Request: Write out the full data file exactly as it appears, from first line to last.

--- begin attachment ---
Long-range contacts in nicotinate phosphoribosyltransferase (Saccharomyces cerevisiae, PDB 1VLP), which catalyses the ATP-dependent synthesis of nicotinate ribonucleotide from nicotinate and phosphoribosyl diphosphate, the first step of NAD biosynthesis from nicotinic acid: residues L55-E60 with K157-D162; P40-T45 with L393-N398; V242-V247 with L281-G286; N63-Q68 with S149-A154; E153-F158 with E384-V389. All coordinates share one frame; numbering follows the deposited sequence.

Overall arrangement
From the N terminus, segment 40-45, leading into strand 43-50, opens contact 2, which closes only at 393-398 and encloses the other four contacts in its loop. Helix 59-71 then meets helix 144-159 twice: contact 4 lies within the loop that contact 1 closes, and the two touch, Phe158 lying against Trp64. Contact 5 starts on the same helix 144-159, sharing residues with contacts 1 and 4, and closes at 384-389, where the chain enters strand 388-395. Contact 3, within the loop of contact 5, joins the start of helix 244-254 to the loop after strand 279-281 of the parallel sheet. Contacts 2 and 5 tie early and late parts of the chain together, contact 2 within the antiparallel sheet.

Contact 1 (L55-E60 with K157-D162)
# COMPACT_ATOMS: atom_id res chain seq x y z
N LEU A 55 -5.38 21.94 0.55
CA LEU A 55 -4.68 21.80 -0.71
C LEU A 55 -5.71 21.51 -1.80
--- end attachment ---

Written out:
Long-range contacts in nicotinate phosphoribosyltransferase (Saccharomyces cerevisiae, PDB 1VLP), which catalyses the ATP-dependent synthesis of nicotinate ribonucleotide from nicotinate and phosphoribosyl diphosphate, the first step of NAD biosynthesis from nicotinic acid: residues L55-E60 with K157-D162; P40-T45 with L393-N398; V242-V247 with L281-G286; N63-Q68 with S149-A154; E153-F158 with E384-V389. All coordinates share one frame; numbering follows the deposited sequence.

Overall arrangement
From the N terminus, segment 40-45, leading into strand 43-50, opens contact 2, which closes only at 393-398 and encloses the other four contacts in its loop. Helix 59-71 then meets helix 144-159 twice: contact 4 lies within the loop that contact 1 closes, and the two touch, Phe158 lying against Trp64. Contact 5 starts on the same helix 144-159, sharing residues with contacts 1 and 4, and closes at 384-389, where the chain enters strand 388-395. Contact 3, within the loop of contact 5, joins the start of helix 244-254 to the loop after strand 279-281 of the parallel sheet. Contacts 2 and 5 tie early and late parts of the chain together, contact 2 within the antiparallel sheet.

Contact 1 (L55-E60 with K157-D162)
# COMPACT_ATOMS: atom_id res chain seq x y z
N LEU A 55 -5.38 21.94 0.55
CA LEU A 55 -4.68 21.80 -0.71
C LEU A 55 -5.71 21.51 -1.80